Sunday, March 18, 2007

Something about Operating Systems.

1. When Windows 3.1 was launched, 3 million copies were sold in the first two months.

2. Windows 95 can officially run on a 386DX at 20 MHz with just 4MB of RAM.

3. The Win95/98 logos were created with free hand on a Macintosh.

4. At the turn of the millennium, Bill Gates went head to head with the United States Department of Justice over the company's bundling of software. At the trial, Gates claimed that Internet Explorer could not be unbundled from the rest of WIndows. But an expert witness for the prosecution went to work in the courtroom and unbundled Explorer in just 10 minutes!.

5. Did you know that the 'Save' icon-the floppy-in Microsoft Office applications is wrongly depicted? The small rectangle is on the right instead of on the left.

6. Though the highest possible encryption in Windows 2000 was 128-bit, Microsoft only sent the 40-bit version to india, because India was under US sanctions after Pokhran.

7. At Microsoft,'Gone Gold' is when a gold computer disk is created,indicating that a particular software product coding is frozen and production would now begin.

8. At one time, MS- DOS was reffered to as 'Domestos', after a brand of local tiolet cleaner, by people against this operating system.

9. David Bradley wrote the code for the Ctrl+Alt+Delete key squence.

10. In 1994, MIcrosoft said that Adam Baratz-a 9 year old- was the youngest beta tester for Windwos 95.

11. In the movie True Lies, the businessman who finances the terrorists runs the Arabic edition of the Windows3.1.

12. The book 'The Rules of the Net' calls UNIX' the Swiss army knife of the Net'.

13. In 1964, OS/2 was developed jointly by Microsoft and IBM. It is considered by many to be superior to Windows, and it runs on PC-compatible machines.

14. IBM Research labs is working on building a high - performance operating system targetted at the next generation of servers under the code name K42.

15. Gene Amdahl programmed the first operating system for the IBM 704.

16. The Japanese version of MS Office has a character you can't find in any other version. The ' Office Lady' is a virtual assistant that bows, serves tea.

17. Alan Kay, Adele Goldberg, and David Robson, all of PARC, developed SmallTalk-72 the first truly object-oriented language and OS.

18."Wyvern" was the code name for the version of Windows CE that supports colour screens for the Pal-sized PC format. A wyvern is a two-legged flying dragon with a poisonous spiked tail.

19. 'Winpad' was Microsoft's failed handheld PC operating system, which it developed and killed before coming up with Windows CE. Microsoft scrapped the Winpad project reportedly because they couldn't figure out how to squeeze variant of Windows into an affordable handheld size.

20. MS-DOS was a rough imitation of CP/M one of the first portable operating system. "Portable" means that the OS could run on different hardware.

And the Timeline of Operating systems follows:

In 1957,Bell labs found they needed an operating systems for their computer center which at the time was running various batch jobs. The BESYS operating system was created to deal with thee needs.

In 1965,Bell Labs was adopting third generation computer equipment and decided to join forces with General Electric and MIT to create Multics (Multiplexed Information and Computing Service).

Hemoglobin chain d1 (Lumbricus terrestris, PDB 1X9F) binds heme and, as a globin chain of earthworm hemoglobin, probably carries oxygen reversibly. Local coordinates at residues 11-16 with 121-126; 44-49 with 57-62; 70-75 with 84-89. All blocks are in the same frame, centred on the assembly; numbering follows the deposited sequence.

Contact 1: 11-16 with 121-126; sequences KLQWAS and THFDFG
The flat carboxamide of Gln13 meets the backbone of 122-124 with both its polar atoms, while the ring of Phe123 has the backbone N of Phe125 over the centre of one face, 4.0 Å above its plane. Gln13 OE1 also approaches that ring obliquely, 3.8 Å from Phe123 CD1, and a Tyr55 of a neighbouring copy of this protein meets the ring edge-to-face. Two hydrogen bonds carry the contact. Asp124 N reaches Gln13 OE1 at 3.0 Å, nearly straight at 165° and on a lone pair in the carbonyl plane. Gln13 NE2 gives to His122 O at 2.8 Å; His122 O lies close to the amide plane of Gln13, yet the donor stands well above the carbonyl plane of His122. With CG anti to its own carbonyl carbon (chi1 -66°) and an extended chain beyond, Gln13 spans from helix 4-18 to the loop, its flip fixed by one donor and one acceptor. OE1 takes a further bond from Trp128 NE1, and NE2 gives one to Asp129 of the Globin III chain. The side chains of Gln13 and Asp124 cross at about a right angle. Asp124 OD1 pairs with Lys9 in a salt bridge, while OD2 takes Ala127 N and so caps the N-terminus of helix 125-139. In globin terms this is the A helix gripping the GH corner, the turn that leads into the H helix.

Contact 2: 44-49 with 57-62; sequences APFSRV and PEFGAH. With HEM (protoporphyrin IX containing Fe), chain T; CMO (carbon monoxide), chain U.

In 1969,AT&T made a decision to withdraw Multics and go with GECOS. When Multics was withdrwan, Ken Thompson and Dennis Ritchie needed to rewrite an operating system in order to play space travel on another, smaller machine. The result was system which a punning colleague called UNICS(UNiplexed Information and Computing Service)- an 'enasculated Multics'.

In 1971,The first edition of UNIX was released on the 3rd of December. The second edition was released on the 6th of December, 1972.

In 1973,UNIX had been installed on 16 sites, all within AT&T/ Western Electric. It was publicly unveilled at a conferrence in October thrid, fourth and fifth editions followed.

In 1977,1BSD was released; 2BSD was released mid 1978, 3BSD was released late 1979.

In 1979,SCO was founded by Doug and Larry Michels as a UNIX porting and consulting company.

In 1983,SCO delivers its first packaged UNIX system, called SCO XENIX System V for Intel 8086 and 8088 processor-based PCs.

In 1984,Ultrix 1.0 was released.

In 1985,The GNU manifesto is published in the March 1985 issue of Dr. Dobb's Journal. The GNU project started a year and a half later.

In 1987,Sun and AT&T laid the groundwork for business computing in the next decade with an alliance to develop UNIX System V Release 4.

In 1988,HP-UX 2.0 was released Version 3.0 followed.

In 1989,SCO ships SCO UNIX systemV/386, the first volume commercial product licensed by AT&T to use the UNIX system trademark.

In 1990,AIX, short for Advanced Interactive executive, was first entered into the market by IBM in February.

In 1993,FreeBSD 1.0 was released in December.

In 1994,Red Hat Linux is introduced.

In 1994,Caldera Inc. was founded by Ransom Love and Bryan Sparks.

In 1995,SCO acquired UNIX Systems source technology buisness from Novell corporation, which had acquired it from AT&T's UNIX system laboratories. SCO also acquired the UNIXWare 2 OS from Novell.

In 1997,Caldera shipped OpenLinux standard 1.1 on May 5, the second offering in caldera's OpenLinux product line.

In 1998, IRIX 6.5 the fifth generation of SGI UNIX was released on the 6th of July.

In 1998,SCO delivered the UnixWare 7 operating system.

In 1998,The Sun Solaris 7 operating system was released.

In 1998,FreeBSD 3.0 was released on the 16th of october.

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